With ATA’s Spec 2000 update encompassing RFID technology, the aviation industry paved the way for effective technology solutions by creating a framework for its supply chain, standardizing information between manufacturers, airlines, maintenance companies and other parts suppliers. Other industries have been watching closely and are now looking for solutions to their own safety and productivity challenges, with strong interest observed in MRO for railways, power generation, as well as oil and gas.
The challenges they meet will sound very familiar to MRO and aviation veterans:
● High labor costs
● High risk of FODs
● Cost of replacing missing or stolen tools
● Loss of usage and maintenance data
● Absence of real-time management
Implementing and managing a tool tracking solution comes with its own challenges, and return on experience in the aviation industry helps identify some low-hanging fruit that can result in fast improvements:
● Manual record-keeping and paperwork
● Human errors and lost records
● Lack of real-time visibility
● Low-efficiency single item scanning
● Barcode labels that are easily damaged or rendered unreadable
Join the conversation: What are the most pressing challenges to your MRO operations?
As requirements for unique device identification (UDI) as specified by the U.S. Food and Drug Administration (FDA) enter their latter stages, UDI activity in the European Union is just ramping up.
This version of UDI is part of the Medical Device Regulation (MDR) document, and will be harmonized with GS1’s global standards, which are also accredited with the U.S. FDA.
As is the case in the U.S., UDI can be leveraged to help improve asset tracking and traceability for both internal and external supply chain and asset optimization activities. That creates value far beyond simple regulatory compliance. According to this article at MedTech Intelligence, one global device manufacturer said that label standardization via UDI reduced duplicate items/SKUs by 15%.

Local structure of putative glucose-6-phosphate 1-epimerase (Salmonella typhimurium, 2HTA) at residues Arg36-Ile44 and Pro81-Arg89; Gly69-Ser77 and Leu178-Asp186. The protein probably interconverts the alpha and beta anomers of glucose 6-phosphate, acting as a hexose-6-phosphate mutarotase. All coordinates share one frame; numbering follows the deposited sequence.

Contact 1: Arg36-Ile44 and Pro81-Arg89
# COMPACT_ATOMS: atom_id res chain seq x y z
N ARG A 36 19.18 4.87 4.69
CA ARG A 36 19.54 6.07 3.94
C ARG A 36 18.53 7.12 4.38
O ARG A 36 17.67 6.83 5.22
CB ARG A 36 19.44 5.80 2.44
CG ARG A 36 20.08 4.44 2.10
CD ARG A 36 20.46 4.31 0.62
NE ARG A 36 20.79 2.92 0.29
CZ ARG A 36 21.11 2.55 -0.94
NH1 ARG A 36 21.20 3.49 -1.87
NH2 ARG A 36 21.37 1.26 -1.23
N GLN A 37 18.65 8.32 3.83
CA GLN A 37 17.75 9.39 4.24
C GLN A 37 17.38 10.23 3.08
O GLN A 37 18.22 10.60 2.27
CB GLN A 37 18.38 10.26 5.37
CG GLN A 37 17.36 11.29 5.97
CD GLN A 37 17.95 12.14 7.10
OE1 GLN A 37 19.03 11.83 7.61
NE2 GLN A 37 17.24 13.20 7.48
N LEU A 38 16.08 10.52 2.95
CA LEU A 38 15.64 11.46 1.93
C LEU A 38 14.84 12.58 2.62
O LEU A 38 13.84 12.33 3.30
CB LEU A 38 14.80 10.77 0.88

Xerafy offers UDI-compliant RFID solutions for medical devices, including durable, autoclavable RFID tags that can be used for identifying and tracking surgical instruments and other devices in a hospital setting.
UDI compliance was the subject of a recent conference in Brussels in May focused on applying lessons learned from the FDA implementation in the U.S. to European companies. In addition, the GS1 conference in Berlin in April featured a number of helpful UDI sessions that you can access here.
One particularly helpful sessions led by bioMerieux outlined the steps necessary for compliance.
Stakeholders have until May 2020 to comply with the MDR/UDI requirements or risk losing their CE-mark certification or access to the EU market for their devices. To prepare, manufacturers should:
* Evaluate their product portfolio to see which products fall under MDR, or whether those products have had a classification change
* Ensure those products are compliant with the new requirements both in terms of labeling and performance/clinical evidence documentation.
* Evaluate your existing data quality, and establish a method of creating a single, central source of accurate product data.
* Establish a process to review your labeling, make adjustments to meet the new requirements, and then ensure that the new labels are properly deployed across each class of device.
* Prepare to submit data to the EUDAMED database in Europe. UDI data will be exchangeable between EUDAMEND and the GUDID database in the U.S.
* Investigate your labeling options. Will there be size limitations? Can you correctly print the necessary labels? Can using RFID (or a combination of RFID and barcodes) improve the labeling process or provide downstream benefits?
* Start early. There will be as much as four years’ of transition time after the initial deadline, but all products must comply with the MDR; changes made to pre-MDR products after the deadline can create additional challenges for manufacturers.
Are you affected by the EU’s new UDI requirements? Xerafy’s RFID solutions can help you meet UDI requirements in both the U.S. and in Europe. Contact us with your labeling compliance questions here.